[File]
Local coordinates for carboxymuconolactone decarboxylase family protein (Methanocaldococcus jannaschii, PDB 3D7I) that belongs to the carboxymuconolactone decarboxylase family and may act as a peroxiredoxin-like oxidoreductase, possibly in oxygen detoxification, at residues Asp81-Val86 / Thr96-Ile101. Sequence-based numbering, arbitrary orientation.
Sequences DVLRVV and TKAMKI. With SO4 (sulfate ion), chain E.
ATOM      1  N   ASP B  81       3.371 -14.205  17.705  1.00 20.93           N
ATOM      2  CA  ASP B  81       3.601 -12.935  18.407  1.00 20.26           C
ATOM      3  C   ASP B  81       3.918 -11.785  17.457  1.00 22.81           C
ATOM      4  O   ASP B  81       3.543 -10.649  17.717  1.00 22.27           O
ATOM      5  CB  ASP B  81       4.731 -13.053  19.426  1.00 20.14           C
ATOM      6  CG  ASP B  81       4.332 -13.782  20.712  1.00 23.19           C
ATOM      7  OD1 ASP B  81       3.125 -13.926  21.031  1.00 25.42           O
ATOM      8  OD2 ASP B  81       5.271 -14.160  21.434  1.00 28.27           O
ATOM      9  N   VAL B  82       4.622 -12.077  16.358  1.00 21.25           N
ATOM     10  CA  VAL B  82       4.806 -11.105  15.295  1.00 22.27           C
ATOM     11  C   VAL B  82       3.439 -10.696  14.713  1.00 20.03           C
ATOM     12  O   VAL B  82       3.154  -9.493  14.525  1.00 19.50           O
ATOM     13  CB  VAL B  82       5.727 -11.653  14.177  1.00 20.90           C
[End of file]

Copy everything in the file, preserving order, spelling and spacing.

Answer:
Local coordinates for carboxymuconolactone decarboxylase family protein (Methanocaldococcus jannaschii, PDB 3D7I) that belongs to the carboxymuconolactone decarboxylase family and may act as a peroxiredoxin-like oxidoreductase, possibly in oxygen detoxification, at residues Asp81-Val86 / Thr96-Ile101. Sequence-based numbering, arbitrary orientation.
Sequences DVLRVV and TKAMKI. With SO4 (sulfate ion), chain E.
ATOM      1  N   ASP B  81       3.371 -14.205  17.705  1.00 20.93           N
ATOM      2  CA  ASP B  81       3.601 -12.935  18.407  1.00 20.26           C
ATOM      3  C   ASP B  81       3.918 -11.785  17.457  1.00 22.81           C
ATOM      4  O   ASP B  81       3.543 -10.649  17.717  1.00 22.27           O
ATOM      5  CB  ASP B  81       4.731 -13.053  19.426  1.00 20.14           C
ATOM      6  CG  ASP B  81       4.332 -13.782  20.712  1.00 23.19           C
ATOM      7  OD1 ASP B  81       3.125 -13.926  21.031  1.00 25.42           O
ATOM      8  OD2 ASP B  81       5.271 -14.160  21.434  1.00 28.27           O
ATOM      9  N   VAL B  82       4.622 -12.077  16.358  1.00 21.25           N
ATOM     10  CA  VAL B  82       4.806 -11.105  15.295  1.00 22.27           C
ATOM     11  C   VAL B  82       3.439 -10.696  14.713  1.00 20.03           C
ATOM     12  O   VAL B  82       3.154  -9.493  14.525  1.00 19.50           O
ATOM     13  CB  VAL B  82       5.727 -11.653  14.177  1.00 20.90           C